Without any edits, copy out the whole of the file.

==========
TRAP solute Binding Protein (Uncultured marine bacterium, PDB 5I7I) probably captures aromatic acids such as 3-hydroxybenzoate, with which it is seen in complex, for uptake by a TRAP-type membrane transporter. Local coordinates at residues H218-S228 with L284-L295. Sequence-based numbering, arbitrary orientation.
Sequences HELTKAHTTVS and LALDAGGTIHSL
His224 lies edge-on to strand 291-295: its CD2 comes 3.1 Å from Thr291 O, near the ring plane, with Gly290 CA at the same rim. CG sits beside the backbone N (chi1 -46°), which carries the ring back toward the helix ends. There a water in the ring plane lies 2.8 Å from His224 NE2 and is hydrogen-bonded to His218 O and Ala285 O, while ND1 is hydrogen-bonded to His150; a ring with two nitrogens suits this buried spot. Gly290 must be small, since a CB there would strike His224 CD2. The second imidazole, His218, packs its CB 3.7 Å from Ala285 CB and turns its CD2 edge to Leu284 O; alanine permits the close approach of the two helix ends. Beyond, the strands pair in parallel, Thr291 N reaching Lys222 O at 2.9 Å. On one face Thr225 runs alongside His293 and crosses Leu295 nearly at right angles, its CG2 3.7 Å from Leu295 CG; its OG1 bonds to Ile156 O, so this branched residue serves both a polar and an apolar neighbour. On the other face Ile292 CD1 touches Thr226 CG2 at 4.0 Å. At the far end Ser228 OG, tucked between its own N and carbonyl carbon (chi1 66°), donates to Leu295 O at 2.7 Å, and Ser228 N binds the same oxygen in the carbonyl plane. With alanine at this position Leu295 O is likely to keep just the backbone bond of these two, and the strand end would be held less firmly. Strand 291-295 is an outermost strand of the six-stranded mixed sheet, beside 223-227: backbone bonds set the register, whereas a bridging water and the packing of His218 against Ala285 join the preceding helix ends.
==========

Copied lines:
TRAP solute Binding Protein (Uncultured marine bacterium, PDB 5I7I) probably captures aromatic acids such as 3-hydroxybenzoate, with which it is seen in complex, for uptake by a TRAP-type membrane transporter. Local coordinates at residues H218-S228 with L284-L295. Sequence-based numbering, arbitrary orientation.
Sequences HELTKAHTTVS and LALDAGGTIHSL
His224 lies edge-on to strand 291-295: its CD2 comes 3.1 Å from Thr291 O, near the ring plane, with Gly290 CA at the same rim. CG sits beside the backbone N (chi1 -46°), which carries the ring back toward the helix ends. There a water in the ring plane lies 2.8 Å from His224 NE2 and is hydrogen-bonded to His218 O and Ala285 O, while ND1 is hydrogen-bonded to His150; a ring with two nitrogens suits this buried spot. Gly290 must be small, since a CB there would strike His224 CD2. The second imidazole, His218, packs its CB 3.7 Å from Ala285 CB and turns its CD2 edge to Leu284 O; alanine permits the close approach of the two helix ends. Beyond, the strands pair in parallel, Thr291 N reaching Lys222 O at 2.9 Å. On one face Thr225 runs alongside His293 and crosses Leu295 nearly at right angles, its CG2 3.7 Å from Leu295 CG; its OG1 bonds to Ile156 O, so this branched residue serves both a polar and an apolar neighbour. On the other face Ile292 CD1 touches Thr226 CG2 at 4.0 Å. At the far end Ser228 OG, tucked between its own N and carbonyl carbon (chi1 66°), donates to Leu295 O at 2.7 Å, and Ser228 N binds the same oxygen in the carbonyl plane. With alanine at this position Leu295 O is likely to keep just the backbone bond of these two, and the strand end would be held less firmly. Strand 291-295 is an outermost strand of the six-stranded mixed sheet, beside 223-227: backbone bonds set the register, whereas a bridging water and the packing of His218 against Ala285 join the preceding helix ends.